DNA Tests

Deborah KayBy Deborah KaySeptember 30, 20214 Minutes

If you have done your 23 and me, here are third party databases that you can upload your raw genetic data to for more insights.


Download your raw 23andme data

You can access your raw genetic data within your 23andMe account.

  • When logged in, navigate directly to you.23andme.com/tools/data/
  • Click on Resource in the footer at the bottom of your homepage, and select Browse Raw Data from the available resources.
  • Visit your Account Settings and click on “View” under 23andMe Data. You will see a blue “Download Raw Data” button which will redirect you to the download raw data page.
  • You will get a .TXT file.


Upload to third party databases

There are a number of different databases but these were ones I found the most useful.


1. Found My Fitness

https://www.foundmyfitness.com/genetics – the comprehensive report costs $25 but is very hard to read – it will download all the analysis into one report, where all the categories are mixed up so it gets quite confusing. However, I could only find the hemochromatosis protein (HFE gene) in this report, so you may want to pay for it, if you want to know your genetic predisposition to this.

The basic reports are free but you have to download them one by one. It takes more time, but is also more well organised, as it is downloaded by category, so it’s easier to analyse.  Scroll to the bottom of the page to see a list of basic reports and then upload your DNA data into each individual report one by one.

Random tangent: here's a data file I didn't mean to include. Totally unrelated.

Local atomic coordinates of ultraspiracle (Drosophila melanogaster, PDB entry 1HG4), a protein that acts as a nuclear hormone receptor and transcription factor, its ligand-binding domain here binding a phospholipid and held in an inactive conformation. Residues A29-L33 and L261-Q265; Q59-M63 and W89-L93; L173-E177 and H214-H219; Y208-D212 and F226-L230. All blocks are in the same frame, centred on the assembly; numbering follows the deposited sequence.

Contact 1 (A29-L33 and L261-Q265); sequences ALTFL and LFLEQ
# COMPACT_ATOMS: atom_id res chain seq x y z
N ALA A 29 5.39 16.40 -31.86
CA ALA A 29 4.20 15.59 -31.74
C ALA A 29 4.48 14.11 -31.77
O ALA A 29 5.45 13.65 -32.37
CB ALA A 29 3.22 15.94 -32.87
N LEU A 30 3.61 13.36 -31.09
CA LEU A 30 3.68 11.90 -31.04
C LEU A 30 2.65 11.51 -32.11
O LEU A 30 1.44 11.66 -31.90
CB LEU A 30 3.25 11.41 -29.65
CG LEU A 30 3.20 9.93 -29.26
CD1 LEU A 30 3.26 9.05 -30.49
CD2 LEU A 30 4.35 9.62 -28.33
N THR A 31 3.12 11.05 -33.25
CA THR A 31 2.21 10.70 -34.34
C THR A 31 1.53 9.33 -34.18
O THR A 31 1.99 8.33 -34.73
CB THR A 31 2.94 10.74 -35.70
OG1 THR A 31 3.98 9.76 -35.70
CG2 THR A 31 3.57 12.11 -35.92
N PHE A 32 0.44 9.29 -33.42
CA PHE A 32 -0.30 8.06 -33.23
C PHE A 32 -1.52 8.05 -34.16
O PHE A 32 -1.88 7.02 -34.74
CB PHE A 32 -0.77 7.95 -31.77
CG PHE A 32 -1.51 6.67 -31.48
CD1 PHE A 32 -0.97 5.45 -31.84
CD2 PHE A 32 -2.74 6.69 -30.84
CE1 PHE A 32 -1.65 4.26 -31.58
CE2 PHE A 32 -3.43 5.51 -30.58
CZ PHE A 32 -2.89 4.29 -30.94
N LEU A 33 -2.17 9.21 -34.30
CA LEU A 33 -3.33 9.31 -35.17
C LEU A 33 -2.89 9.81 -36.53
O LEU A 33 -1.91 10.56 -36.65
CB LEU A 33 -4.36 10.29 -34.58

Found My Fitness DNA Reports

The following reports are interesting:

  • ApoE Report: This tells you if you have the ApoE4 – the dementia gene
  • Micronutrient Report: Mutations in the MTHFR gene (the motherfucker gene) which can result in
    • high homocysteine levels
    • vitamin deficiencies in folate, choline, or vitamins B-12, B-6, or riboflavin (so you will need to supplement with folic acid)
  • Metabolism report: These are also very interesting (tells you if you’re genetically predisposed to being better or worse metabolisers of carbs, fat, coffee, lactose, etc)
  • Comprehensive Report ($25): Hereditary hemochromatosis which can affect your ability to store iron and can result in liver disease


2. Promethease


This was free when I did it but I understand there is a fee now. This was quite interesting. I found out that I am at 8X greater risk of having glaucoma and 4X greater risk of male baldness. Thank god I’m not male.


3. SNPedia

You can also look up individual SNPs on this encyclopedia https://www.snpedia.com/index.php/SNPedia V interesting!


4. X Code Life

I paid for this but I didn’t find it super useful so not recommended at all.


5. Gene Food – US$79.99

Gene Food was quite interesting. You upload your 23andme and it gives you a customised nutrition plan based on your DNA. I especially liked the report showing you which genes triggered their dietary recommendations (8 pages in total!).

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